A man’s home is his castle – unless the Court says otherwise

It may come to a surprise to many readers that there still remains circumstances where a prior owner of a property can attempt to regain title from the current registered owners, even after a sale is complete.  This was highlighted in the recent Queensland Supreme Court Decision of Issa v Owens & Ors [2023] QSC 4.


In 2018, Jess and Jackie Morecroft undertook the onerous yet exciting task of buying a property in the Gold Coast area.  Upon completing the purchase of the property, the couple assumed the difficulty was over.  Little did they know the comfort of their own home would be upturned by the Court.

The dispute around the ownership of the property arose from the former owner, Ms Issa, whose house was used as security for a fraudulent mortgage.  The mortgagees exercised their non-existent rights to sell the property.  As a result of the fraud, the transfer of title to the Morecrofts was not valid, even after their $1.265 million purchase of the house.  Instead, it was determined by the Queensland Supreme Court that the property was still legally in the name of Ms Issa.

The Court found that Ms Issa was the true registered proprietor of the land.  The Morecrofts argued that she should not win simply because of this.  However, the Court further found that a legal interest in land will always have a stronger claim than an equitable interest, and the Morecrofts were only found to have an equitable interest.

How did the Morecrofts not have a legal interest in the property if they had registered title through the Registrar?

The title the Morecrofts received was tainted by the fraud of the original mortgagees, prohibiting the proper registration to create a legal interest.  Consequently, the Morecrofts registration was never valid, and the indefeasible title was never transferred to the couple.  Following this, the Morecrofts established an equitable interest in the property, granted from the imperfect legal interest created.  Their equitable title to the property was prevented by the principle of indefeasibility attached to Ms Issa’s property title registered.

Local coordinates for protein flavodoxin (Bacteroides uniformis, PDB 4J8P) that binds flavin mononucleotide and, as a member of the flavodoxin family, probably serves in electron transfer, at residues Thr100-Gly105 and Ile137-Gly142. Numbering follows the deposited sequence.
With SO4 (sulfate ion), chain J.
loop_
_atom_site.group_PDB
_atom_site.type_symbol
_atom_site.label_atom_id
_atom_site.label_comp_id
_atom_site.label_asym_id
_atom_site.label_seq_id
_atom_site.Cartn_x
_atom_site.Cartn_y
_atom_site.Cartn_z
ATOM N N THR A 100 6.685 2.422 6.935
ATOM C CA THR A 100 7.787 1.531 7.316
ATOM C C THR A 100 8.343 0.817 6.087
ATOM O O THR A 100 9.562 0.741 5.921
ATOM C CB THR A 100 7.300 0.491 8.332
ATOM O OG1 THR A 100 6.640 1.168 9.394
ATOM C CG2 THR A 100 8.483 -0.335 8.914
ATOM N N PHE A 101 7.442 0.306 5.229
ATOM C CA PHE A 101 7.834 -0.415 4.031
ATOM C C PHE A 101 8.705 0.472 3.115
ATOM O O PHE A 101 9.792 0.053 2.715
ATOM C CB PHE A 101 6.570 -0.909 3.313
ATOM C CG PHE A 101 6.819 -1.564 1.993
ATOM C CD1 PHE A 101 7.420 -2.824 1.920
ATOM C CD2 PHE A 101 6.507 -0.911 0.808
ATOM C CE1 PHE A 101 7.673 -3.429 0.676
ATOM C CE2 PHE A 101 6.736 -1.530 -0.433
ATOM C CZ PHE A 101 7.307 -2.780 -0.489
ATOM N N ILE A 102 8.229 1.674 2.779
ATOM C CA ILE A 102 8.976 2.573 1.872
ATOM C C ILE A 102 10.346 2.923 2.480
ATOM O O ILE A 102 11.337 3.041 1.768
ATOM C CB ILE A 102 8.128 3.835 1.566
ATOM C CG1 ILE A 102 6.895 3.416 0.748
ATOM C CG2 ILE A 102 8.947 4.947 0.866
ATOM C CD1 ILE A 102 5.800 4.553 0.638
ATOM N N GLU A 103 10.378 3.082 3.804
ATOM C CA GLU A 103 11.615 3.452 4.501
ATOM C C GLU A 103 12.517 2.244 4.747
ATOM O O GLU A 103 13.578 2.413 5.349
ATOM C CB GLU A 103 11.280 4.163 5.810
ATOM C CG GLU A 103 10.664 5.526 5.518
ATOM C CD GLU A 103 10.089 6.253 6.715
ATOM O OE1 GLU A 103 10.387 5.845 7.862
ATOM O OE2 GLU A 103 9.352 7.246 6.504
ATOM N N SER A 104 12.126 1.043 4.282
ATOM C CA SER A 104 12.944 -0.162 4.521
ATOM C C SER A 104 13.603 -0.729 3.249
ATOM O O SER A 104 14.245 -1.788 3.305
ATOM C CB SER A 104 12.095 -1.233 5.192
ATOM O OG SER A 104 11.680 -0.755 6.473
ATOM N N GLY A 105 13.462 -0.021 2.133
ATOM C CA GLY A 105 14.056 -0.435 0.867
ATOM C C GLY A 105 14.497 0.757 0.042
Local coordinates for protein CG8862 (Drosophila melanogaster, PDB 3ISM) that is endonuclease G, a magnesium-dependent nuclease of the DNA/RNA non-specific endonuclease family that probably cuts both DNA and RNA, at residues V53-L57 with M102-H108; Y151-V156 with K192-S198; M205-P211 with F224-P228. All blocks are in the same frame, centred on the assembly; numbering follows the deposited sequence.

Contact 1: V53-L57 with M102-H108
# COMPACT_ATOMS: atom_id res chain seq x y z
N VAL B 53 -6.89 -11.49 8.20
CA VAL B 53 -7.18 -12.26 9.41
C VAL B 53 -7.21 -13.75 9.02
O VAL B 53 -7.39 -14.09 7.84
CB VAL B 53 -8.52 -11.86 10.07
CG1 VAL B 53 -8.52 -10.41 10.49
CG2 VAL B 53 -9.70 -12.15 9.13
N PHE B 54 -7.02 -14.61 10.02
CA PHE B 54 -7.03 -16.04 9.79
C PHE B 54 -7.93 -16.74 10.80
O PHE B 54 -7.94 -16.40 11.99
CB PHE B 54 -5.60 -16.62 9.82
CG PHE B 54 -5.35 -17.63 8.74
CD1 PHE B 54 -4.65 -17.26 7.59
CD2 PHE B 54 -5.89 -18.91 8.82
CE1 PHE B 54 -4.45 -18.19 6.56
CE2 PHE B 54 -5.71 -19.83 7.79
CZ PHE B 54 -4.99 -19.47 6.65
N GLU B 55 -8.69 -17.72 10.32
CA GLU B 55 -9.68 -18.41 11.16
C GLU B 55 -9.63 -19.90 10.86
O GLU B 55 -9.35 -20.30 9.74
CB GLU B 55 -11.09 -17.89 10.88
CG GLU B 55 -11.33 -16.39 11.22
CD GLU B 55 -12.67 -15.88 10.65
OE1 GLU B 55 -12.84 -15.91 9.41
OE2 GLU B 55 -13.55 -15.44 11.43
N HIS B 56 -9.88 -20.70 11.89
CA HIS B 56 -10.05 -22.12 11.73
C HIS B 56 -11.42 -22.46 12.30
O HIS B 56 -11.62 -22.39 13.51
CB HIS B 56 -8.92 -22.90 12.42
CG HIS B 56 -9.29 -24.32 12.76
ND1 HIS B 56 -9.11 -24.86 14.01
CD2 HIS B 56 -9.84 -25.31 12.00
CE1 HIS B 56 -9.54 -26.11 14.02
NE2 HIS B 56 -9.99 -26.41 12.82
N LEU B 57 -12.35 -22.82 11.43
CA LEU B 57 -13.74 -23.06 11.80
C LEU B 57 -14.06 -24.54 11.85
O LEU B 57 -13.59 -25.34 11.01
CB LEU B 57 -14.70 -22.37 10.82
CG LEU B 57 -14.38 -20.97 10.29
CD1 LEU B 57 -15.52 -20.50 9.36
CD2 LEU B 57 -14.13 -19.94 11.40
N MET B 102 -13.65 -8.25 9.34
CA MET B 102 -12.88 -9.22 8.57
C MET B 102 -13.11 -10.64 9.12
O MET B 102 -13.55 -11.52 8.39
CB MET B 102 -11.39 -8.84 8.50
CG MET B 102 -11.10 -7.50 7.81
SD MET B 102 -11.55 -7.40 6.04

Morecrofts’ eligibility for compensation

The Morecrofts lodged a claim for damages against the original mortgagees for their fraudulent behavior resulting in a breach of contract and a tangible and substantial loss for the couple.  The Court found that the original mortgagees were liable for the sum of the purchase contract, the cost of property improvements undertaken by the Morecrofts, the stamp duty and fees associated with the conveyancing, and the legal costs of the current proceedings.

An additional claim was made against State Government, seeking compensation for deprivation of an interest because of fraud or an error in the creation or enforcement of title indefeasibility and/or registration.  While the principle judgment did not give a conclusive decision on the matter, a second judgment of the Court ordered that the Morecfrofts were entitled to compensation from the State.  The decision was made based on a finding that the deprivation of the Morecrofts’ interest was a result of the operation of the title registration system.

While both causes of action were judged in favour of the Morecrofts, compensation from both parties is limited by the principle of ‘double satisfaction’.  This limits a plaintiff’s ability to recover more than the loss or damage they have suffered.  The Morecrofts now have the onus of pursuing the original mortgagees to obtain payment by enforcing the judgement.  Anything obtained from the original mortgages will reduce the the compensation owed by the State.


The conundrum faced by Jess and Jackie Morecroft rests on the principle of indefeasibility, granted to those holding a legal interest in a property and subject to no other interest, including equitable interests.  Had the transfer of title not been fraudulent, the Morecrofts’ would have had a legitimate transfer of title, and the subsequent legal implications would have been avoided.

The author acknowledges the contribution of law student, Dana Costigan, in the drafting of this article.


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